The executive director of STEM School Highlands Ranch adamantly denies allegations made by an anonymous school parent that STEM's climate and culture are out of control.
"I can't even fathom why someone would fabricate these sort of statements,” Penny Eucker said when reached by phone on May 9.
The allegations were the focus of an article published by CNN.com on May 9, two days after a shooting at the school that killed one student, Kendrick Castillo, and injured eight others.
Among the allegations that were made in December 2018 were rampant drug use, bullying, concerns about violence and misuse of school funds.
In an emailed statement through a public relations company on May 9, STEM said school officials investigated the allegations months earlier and found them to be false.
"At STEM School Highlands Ranch, our priority is the safety and wellbeing of our students, staff and the STEM community," the statement says. "We investigate every complaint and concern, regardless of the source. This includes threats, bullying, allegations of criminal behavior and/or mental health concerns."
STEM, a K-12 charter school of about 1,800 students, had been asked to do an investigation by a Douglas County School District official after the accusations came to light. Like other charter schools in the district, STEM has its own governing body and operates autonomously — though the school receives public funding and must have its charter renewed by the school district's board of education.
Candice Craig, a parent of three STEM students, said she was disappointed to see the allegations surface in the media. The school has a strong community, she said, adding that her kids thrive in the "hands-on" learning environment.
"We need to heal right now," Craig said. "We don't need to be part of the collective voice."
On Dec. 19, Daniel Winsor, director of choice programing at Douglas County School District, sent an email to Eucker outlining allegations made by the anonymous parent to school board member Wendy Vogel via phone.
Vogel reported certain information to the Department of Human Services and the Douglas County Sheriff's Office, and the district requested the charter school investigate the allegations to determine their legitimacy, according to the email.
Vogel did not respond to a request for comment for this article.
One of the concerns the anonymous parent shared with Vogel was that of "student violence due to a high-pressure environment."
"The individual expressed concerns about a repeat of Columbine or Arapahoe," the Dec. 19 letter states, in reference to the sites of fatal shootings in 1999 and 2013, respectively, at schools less than 10 miles from STEM.
In January, Eucker filed a lawsuit against "Jane Doe" for what she called “defamatory statements” against the school. The lawsuit was filed in district court on Jan. 17, according to a copy obtained by Colorado Community Media. Eucker and STEM are listed as the plaintiffs.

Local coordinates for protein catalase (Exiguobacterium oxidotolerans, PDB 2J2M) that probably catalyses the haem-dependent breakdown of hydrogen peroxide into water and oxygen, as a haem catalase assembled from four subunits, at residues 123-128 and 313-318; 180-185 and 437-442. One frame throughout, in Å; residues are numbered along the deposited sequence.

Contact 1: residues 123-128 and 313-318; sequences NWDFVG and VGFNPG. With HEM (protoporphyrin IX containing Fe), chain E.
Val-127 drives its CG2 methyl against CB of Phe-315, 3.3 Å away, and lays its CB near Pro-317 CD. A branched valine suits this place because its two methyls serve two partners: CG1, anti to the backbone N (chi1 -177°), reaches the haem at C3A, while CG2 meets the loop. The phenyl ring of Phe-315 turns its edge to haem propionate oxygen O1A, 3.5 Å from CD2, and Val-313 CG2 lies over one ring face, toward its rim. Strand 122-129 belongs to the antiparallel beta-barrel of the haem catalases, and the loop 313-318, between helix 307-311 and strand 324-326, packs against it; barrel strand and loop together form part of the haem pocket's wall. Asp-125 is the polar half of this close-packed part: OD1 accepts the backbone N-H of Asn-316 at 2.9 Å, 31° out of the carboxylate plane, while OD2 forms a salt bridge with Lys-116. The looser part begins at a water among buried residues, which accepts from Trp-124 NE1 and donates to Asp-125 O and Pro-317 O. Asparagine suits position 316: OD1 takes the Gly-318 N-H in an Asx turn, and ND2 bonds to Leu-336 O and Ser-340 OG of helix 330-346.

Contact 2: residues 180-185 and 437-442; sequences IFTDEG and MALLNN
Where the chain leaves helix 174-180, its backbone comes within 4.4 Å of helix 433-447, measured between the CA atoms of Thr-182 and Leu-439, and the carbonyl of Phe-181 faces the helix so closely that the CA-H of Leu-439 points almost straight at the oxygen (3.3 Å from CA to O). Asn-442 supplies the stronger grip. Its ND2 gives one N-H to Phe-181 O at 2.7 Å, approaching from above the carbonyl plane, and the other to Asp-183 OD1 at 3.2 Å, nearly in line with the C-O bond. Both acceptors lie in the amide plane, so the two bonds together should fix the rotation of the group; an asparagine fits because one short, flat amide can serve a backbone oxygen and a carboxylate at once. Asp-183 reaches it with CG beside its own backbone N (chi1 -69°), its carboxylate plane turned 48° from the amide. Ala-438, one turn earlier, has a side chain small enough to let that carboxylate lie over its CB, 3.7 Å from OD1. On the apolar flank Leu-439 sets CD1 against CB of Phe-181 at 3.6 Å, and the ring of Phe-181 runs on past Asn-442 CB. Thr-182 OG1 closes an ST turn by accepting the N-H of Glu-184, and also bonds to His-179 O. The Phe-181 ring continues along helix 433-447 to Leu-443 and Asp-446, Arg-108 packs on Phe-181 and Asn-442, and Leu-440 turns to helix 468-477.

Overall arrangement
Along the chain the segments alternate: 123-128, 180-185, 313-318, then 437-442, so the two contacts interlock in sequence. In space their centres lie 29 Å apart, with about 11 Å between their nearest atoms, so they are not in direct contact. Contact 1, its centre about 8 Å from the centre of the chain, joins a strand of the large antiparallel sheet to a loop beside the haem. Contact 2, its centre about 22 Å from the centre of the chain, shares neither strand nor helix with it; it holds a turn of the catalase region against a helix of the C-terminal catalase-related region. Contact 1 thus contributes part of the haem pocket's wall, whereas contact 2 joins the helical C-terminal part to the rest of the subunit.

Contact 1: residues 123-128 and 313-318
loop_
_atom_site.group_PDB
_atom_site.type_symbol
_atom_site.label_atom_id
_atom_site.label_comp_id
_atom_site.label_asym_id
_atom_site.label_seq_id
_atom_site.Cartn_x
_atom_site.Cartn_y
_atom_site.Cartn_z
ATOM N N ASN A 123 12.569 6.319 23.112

In response to the district's initial email, Eucker and Mark Alpert, the president of STEM's board of directors, sent a letter to the school's parents on Feb. 1 outlining the allegations.
In the emailed statement on May 9, the school provided background information on the allegations.
"Some of the allegations were the type many schools receive – student drug-use, the pressure to perform well, and students with mental health concerns. Other allegations were more unusual – staff members or board members embezzling money and laundering it in China and Mexico, forcing students to clean up human feces with their bare hands, and teachers instructing students how to build bombs in class.
"STEM’s administration team immediately opened an investigation to determine whether there was any substance to the allegations. As part of this investigation, and in the spirit of full disclosure, STEM reached out to its 2,800 parents to inform them of the complaint in the hopes that any student or family member with knowledge of the allegations would confidentially share that information. STEM did not receive responses from any parents or students with information about these allegations. While STEM took the allegations seriously, our investigation revealed no evidence to support any of the allegations raised in the anonymous complaint."
DCSD Superintendent Thomas Tucker would not comment on the matter when reached by phone May 9, directing inquiries to the district's communications staff, which responded with contact information for STEM's public relations firm.
School board President David Ray also referred questions to the district's communications department.
STEM recently had its charter renewed for three years rather than the optimal five years. The charter renewal came with the following conditions: that the school adopt and publish a parent complaint and communication policy, show the school’s graduation standards meet the state's requirements and provide a description of the school's strategic plan to expand.
In STEM's May 9 statement, Eucker said the school's highest priority is the safety and wellbeing of students and staff.
“We are proud of the welcoming, inclusive community at STEM School Highlands Ranch, and we strive to meet each of our students' unique needs,” Eucker said. “Like any school with more than 1,800 students, we receive complaints, all of which we take seriously and investigate promptly.”
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